Looking for a special place to stay in the Dordogne? Ideally situated near the bank of the Dordogne River yet within walking distance of La Roque-Gageac (recognised as one of Les Plus Beaux Villages de France), Manoir de la Malartrie is one of my favourites. Not only are the rooms spacious and lovingly decorated with colourful fabrics and attractive furnishings, but the windows also open out to the enormous and well-maintained gardens. No detail has been overlooked by the attentive and hospitable owners.
Ouafaa loves her garden, and her passion shows as each time we’ve stayed at the Manoir, she’s expanded the garden with more fountains, waterfalls, pathways, flowers and plants. You can enjoy the heated pool or relax in one of the multitude of seating areas niched amongst the foliage. Daniel does the heavier work of rototilling the soil and moving large stones. He has also done a majority of the building renovation. Both are talented yet modest and respond quickly and diligently to meet the needs of their guests.
Originally a 19th century manor house connected to the nearby (and now privately owned) Chateau Malartrie, the Manoir has become a well-run Chambre d’hôtes that’s meticulously cared for. With five spacious bedrooms in the manoir itself, and an apartment in an outbuilding, there is ample choice when it comes to quiet and comfort. The petit déjeuner is offered in a stylish salon with a magnificent old fireplace.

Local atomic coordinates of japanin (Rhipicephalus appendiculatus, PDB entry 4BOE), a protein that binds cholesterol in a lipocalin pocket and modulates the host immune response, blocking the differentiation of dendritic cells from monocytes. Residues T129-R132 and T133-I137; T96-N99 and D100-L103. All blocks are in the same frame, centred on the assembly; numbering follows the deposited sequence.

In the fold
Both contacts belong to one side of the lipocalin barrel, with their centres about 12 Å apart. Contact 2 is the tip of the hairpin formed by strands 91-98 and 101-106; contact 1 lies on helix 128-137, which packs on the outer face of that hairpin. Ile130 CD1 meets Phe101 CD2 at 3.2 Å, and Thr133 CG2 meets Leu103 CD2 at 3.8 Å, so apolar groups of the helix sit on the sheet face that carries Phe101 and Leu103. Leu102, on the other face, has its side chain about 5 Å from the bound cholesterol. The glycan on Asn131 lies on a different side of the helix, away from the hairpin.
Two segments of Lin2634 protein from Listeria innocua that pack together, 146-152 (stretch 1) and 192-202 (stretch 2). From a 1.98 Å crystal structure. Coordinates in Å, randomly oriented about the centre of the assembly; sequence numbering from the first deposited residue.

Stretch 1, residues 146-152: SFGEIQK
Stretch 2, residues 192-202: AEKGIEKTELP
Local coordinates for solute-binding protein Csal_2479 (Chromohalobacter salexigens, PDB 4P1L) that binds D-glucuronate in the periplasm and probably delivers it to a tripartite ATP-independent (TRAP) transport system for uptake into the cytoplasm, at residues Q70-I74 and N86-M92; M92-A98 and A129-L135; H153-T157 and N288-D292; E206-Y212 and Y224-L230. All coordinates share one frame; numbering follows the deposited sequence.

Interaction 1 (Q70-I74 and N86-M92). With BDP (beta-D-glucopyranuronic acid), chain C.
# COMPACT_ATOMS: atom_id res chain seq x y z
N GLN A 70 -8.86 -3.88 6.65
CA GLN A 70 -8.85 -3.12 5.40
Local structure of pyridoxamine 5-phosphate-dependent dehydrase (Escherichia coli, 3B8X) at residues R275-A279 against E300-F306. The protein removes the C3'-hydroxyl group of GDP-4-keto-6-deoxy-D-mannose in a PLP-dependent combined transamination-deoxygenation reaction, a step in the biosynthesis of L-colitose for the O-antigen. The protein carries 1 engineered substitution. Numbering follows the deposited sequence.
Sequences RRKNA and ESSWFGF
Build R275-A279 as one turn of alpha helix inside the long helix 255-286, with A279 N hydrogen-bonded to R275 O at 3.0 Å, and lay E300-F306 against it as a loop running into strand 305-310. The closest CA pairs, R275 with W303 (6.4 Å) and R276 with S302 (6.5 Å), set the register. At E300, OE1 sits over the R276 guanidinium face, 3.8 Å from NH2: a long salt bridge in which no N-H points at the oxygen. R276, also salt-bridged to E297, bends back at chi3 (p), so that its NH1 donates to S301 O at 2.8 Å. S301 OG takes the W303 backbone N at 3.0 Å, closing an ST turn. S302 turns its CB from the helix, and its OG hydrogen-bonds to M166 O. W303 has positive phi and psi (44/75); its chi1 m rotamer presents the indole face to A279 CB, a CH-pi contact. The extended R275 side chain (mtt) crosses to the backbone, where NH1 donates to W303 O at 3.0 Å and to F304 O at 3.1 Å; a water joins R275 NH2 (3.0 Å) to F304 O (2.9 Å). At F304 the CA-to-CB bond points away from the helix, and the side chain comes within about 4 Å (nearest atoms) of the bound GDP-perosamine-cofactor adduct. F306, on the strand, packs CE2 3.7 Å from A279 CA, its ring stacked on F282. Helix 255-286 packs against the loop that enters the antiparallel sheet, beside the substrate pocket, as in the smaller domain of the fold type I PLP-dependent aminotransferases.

A pathway that bypasses the main road leads from the garden property to the village, a scenic 10-minute walk. There you will find shops, cafés, restaurants and walkways above the village that offer magnificent views of the river.
Le manoir de la Malartrie, 24220 Vézac, Dordogne / Périgord Noir. Tel: +33 (0)5 53 29 03 51. Rooms from 128 euros/night in the low season.
Jo Anne Marquardt is the author of My Trip Around the Hexagon: Meandering in France and Falling in Love with France, both available at Amazon.com. Her first published book, Falling in Love with France, offers responses to the various questions friends and family have asked her over the years about why she visits France so often. The second book includes illustrations and descriptive notes from her travel journals.